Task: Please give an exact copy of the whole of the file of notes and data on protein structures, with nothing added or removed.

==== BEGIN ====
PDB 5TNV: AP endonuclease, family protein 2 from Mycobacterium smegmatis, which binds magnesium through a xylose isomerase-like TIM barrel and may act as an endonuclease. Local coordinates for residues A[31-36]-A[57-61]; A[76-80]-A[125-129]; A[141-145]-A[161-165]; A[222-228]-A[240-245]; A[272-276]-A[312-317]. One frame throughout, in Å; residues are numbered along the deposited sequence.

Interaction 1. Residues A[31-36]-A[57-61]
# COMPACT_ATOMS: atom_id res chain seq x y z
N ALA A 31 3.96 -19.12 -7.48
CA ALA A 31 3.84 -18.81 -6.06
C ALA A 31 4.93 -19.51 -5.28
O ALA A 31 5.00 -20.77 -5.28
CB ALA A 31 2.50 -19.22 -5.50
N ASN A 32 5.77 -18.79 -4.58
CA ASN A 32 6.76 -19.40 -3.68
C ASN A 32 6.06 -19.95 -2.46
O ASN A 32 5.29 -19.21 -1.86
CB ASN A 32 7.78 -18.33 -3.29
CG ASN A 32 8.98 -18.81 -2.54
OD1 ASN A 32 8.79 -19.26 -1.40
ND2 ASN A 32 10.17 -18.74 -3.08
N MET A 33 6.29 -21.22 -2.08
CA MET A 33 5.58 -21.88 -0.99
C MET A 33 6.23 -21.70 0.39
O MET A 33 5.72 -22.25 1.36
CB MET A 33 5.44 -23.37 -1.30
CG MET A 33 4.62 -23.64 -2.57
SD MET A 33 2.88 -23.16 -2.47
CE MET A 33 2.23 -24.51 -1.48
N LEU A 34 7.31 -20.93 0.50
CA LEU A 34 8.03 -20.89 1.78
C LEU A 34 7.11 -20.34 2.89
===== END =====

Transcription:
PDB 5TNV: AP endonuclease, family protein 2 from Mycobacterium smegmatis, which binds magnesium through a xylose isomerase-like TIM barrel and may act as an endonuclease. Local coordinates for residues A[31-36]-A[57-61]; A[76-80]-A[125-129]; A[141-145]-A[161-165]; A[222-228]-A[240-245]; A[272-276]-A[312-317]. One frame throughout, in Å; residues are numbered along the deposited sequence.

Interaction 1. Residues A[31-36]-A[57-61]
# COMPACT_ATOMS: atom_id res chain seq x y z
N ALA A 31 3.96 -19.12 -7.48
CA ALA A 31 3.84 -18.81 -6.06
C ALA A 31 4.93 -19.51 -5.28
O ALA A 31 5.00 -20.77 -5.28
CB ALA A 31 2.50 -19.22 -5.50
N ASN A 32 5.77 -18.79 -4.58
CA ASN A 32 6.76 -19.40 -3.68
C ASN A 32 6.06 -19.95 -2.46
O ASN A 32 5.29 -19.21 -1.86
CB ASN A 32 7.78 -18.33 -3.29
CG ASN A 32 8.98 -18.81 -2.54
OD1 ASN A 32 8.79 -19.26 -1.40
ND2 ASN A 32 10.17 -18.74 -3.08
N MET A 33 6.29 -21.22 -2.08
CA MET A 33 5.58 -21.88 -0.99
C MET A 33 6.23 -21.70 0.39
O MET A 33 5.72 -22.25 1.36
CB MET A 33 5.44 -23.37 -1.30
CG MET A 33 4.62 -23.64 -2.57
SD MET A 33 2.88 -23.16 -2.47
CE MET A 33 2.23 -24.51 -1.48
N LEU A 34 7.31 -20.93 0.50
CA LEU A 34 8.03 -20.89 1.78
C LEU A 34 7.11 -20.34 2.89